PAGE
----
Two contrasting images of Indonesia’s maritime resources have dominated the popular consciousness. Once, Indonesia’s ancient, royal kingdoms shed blood to protect their vast maritime empire. More recently this powerful image has been reduced to that of a poor local fisherman eking out a living from his wooden fishing boat. However, following his inauguration in October 2014, President Jokowi revived the vision of Indonesia as a global maritime nexus and the nation is now set to regain its place as a maritime power.
In May 2015, the Knowledge Sector Initiative (KSI) initiated its support to Perkumpulan Praxis and the Indonesian Institute of Sciences (LIPI) and their efforts to build a maritime policy network. This aims to reconcile the vision of Indonesia as a global maritime power with important, strategic issues regarding Indonesia’s ocean and coastal economy. Moreover, the network seeks to narrow the gap between researchers and policy makers, as well as improve the way they communicate and manage the flow of knowledge in the maritime policy-making process. Public participation will also be integral to this network, including active input from fishing communities and small-scale fishing units.
As a start, Perkumpulan Praxis and LIPI conducted the first Focus Group Discussion (FGD) with other stakeholders on May 12, 2015 in Jakarta. The majority of participants acknowledged the complexities of the issues that they face and the danger in reducing these to being focused on the “poor local fisherman in a boat”.
The FGD began with understanding that the problems of creating clear, evidence-based maritime policy are rooted in Indonesia’s inland-oriented culture and civilization. Since the nineteenth century, Dutch colonial rule in the archipelago rested on a land-based economy, particularly plantations and small extractive industries. Both governments and people turned away from depending on the sea for their livelihood. After almost seventy years of independence little has been done to change this and Indonesia seems to have forgotten that archipelago actually means “foremost (arkhi) is the sea (pelagos)”, and that the great kingdoms of Srivijaya and Majapahit – referred to by President Jokowi in his inaugural address – used the sea to expand the trade of commodities and thereby their influence.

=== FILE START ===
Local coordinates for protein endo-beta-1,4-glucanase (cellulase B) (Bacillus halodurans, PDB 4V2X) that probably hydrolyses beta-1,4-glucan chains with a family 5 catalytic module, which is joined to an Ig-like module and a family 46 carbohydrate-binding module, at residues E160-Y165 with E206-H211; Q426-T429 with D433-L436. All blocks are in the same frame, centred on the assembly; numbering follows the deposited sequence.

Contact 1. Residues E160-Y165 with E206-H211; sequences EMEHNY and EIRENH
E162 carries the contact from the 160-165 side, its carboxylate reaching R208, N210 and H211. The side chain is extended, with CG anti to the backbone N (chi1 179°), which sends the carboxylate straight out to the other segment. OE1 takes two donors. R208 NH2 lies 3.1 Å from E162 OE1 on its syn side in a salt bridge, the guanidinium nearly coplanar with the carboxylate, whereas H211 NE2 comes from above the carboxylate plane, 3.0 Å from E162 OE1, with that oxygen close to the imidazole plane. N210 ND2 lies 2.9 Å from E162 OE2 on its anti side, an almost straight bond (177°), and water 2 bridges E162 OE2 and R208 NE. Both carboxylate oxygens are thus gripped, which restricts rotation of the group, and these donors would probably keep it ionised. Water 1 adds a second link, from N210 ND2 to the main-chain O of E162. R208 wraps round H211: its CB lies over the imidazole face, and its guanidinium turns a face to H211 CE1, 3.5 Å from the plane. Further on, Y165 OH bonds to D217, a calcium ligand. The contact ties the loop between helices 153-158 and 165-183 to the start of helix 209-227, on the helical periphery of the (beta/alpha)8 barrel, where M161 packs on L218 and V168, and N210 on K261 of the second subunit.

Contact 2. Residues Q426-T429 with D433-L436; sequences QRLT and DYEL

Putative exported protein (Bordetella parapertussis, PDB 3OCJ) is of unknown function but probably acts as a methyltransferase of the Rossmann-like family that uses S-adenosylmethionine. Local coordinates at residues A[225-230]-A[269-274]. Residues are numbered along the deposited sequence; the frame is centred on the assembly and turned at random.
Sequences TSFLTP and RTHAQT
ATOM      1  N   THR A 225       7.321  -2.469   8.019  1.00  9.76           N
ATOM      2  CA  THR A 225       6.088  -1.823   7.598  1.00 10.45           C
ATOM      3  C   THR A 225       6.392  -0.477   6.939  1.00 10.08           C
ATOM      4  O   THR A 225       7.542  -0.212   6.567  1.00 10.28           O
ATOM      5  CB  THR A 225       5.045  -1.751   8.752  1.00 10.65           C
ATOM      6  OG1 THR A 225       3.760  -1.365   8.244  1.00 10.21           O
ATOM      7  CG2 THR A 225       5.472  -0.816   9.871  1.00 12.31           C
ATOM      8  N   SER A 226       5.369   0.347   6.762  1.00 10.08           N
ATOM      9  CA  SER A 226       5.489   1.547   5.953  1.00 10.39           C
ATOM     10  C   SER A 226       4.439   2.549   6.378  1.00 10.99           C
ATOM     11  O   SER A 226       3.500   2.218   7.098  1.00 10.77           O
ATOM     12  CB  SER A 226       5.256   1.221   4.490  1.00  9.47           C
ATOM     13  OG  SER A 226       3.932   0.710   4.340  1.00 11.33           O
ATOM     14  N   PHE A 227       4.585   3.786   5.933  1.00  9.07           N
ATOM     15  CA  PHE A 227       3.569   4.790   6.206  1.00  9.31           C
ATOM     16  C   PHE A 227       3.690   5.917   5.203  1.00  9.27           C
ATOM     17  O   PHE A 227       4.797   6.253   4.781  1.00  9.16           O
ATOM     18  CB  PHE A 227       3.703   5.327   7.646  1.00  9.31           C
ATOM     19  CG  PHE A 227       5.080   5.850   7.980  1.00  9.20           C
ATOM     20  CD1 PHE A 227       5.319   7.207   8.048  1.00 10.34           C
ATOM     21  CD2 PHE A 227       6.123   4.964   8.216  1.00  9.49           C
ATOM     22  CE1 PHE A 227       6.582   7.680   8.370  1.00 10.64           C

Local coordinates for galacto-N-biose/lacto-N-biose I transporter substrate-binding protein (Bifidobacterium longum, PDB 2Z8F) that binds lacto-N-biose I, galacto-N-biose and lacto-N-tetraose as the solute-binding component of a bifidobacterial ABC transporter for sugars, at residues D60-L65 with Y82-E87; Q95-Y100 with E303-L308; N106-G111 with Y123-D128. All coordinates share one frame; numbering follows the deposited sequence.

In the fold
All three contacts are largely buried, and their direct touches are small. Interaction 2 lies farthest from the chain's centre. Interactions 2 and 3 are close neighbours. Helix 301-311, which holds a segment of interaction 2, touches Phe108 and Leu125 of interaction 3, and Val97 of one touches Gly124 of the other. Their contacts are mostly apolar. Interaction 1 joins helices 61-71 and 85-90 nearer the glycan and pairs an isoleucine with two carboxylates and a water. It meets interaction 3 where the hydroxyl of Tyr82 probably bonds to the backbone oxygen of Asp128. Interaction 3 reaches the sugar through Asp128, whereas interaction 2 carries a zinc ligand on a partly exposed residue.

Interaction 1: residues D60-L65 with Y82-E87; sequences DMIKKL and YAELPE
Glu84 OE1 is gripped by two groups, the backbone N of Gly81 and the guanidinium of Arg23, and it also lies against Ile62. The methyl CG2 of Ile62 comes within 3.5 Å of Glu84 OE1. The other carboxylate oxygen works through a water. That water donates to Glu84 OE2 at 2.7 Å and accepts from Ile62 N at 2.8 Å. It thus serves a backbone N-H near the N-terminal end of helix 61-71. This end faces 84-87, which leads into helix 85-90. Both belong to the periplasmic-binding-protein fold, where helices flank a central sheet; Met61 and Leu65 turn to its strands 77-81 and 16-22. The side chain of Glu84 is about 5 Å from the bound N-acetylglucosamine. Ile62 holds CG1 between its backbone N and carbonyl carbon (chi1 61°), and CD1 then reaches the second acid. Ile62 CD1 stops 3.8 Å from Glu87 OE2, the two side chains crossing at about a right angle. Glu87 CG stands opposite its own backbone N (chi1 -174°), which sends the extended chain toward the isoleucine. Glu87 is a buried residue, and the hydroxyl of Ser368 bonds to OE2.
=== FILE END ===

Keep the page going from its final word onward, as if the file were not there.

“Interconnections between sectors of the economy and the geographies of power – ingredients of a robust policy-making environment – are not addressed in the current increase of maritime affairs in Indonesia. Well-informed and connected groups will work better when they take on the role of intermediaries between research producers and their potential users in maritime policy making,” said Ahmad Badawi from Perkumpulan Praxis. He added that technically, in order to re-establish a maritime-development orientation, policy making should start with managing the life source of coastal communities (fishermen and maritime stakeholders). This implies managing the welfare of coastal communities, coastal sustainability, and the marine ecosystems that these communities rely upon.
Understanding the truth behind the “poor fisherman” image is critical to the maritime policy network. This will require recognition and knowledge of the problems, strengths and ability of these communities to sustain themselves in the current Indonesian maritime environment. Currently, local fishing communities have limited access to and ownership of the resources that are vital to their livelihood. Damage to the coastal and sea environment, as a result of development and over-exploitation, limited physical resources such as boats and equipment, climate change and human resource problems have a profound impact on the outlook of the Indonesian fisherman. Fishing is no longer considered a noble or lucrative profession. Therefore, a basic strategy is to empower fishermen and their communities.
Also present during the FGD, were representatives from the Ministry of Development Planning, Ministry of Marine Affairs and Fisheries, and the Indonesian Traditional Fishermen’s Union. This FGD constitutes the first step in thePraxis maritime-coastal livelihood program and is supported by KSI. The next step in the program will be followed up by the FGD and will focus on recognising the real impact of policy on the maritime-coastal livelihood in Indonesia for fishing communities on environmental sustainability, and on recognising the research experience of various parties and community best practices in exploring local maritime resources. Finally, the process and findings will provide the basis for developmental policy change related to maritime-coastal livelihood issues in regional areas and at national level.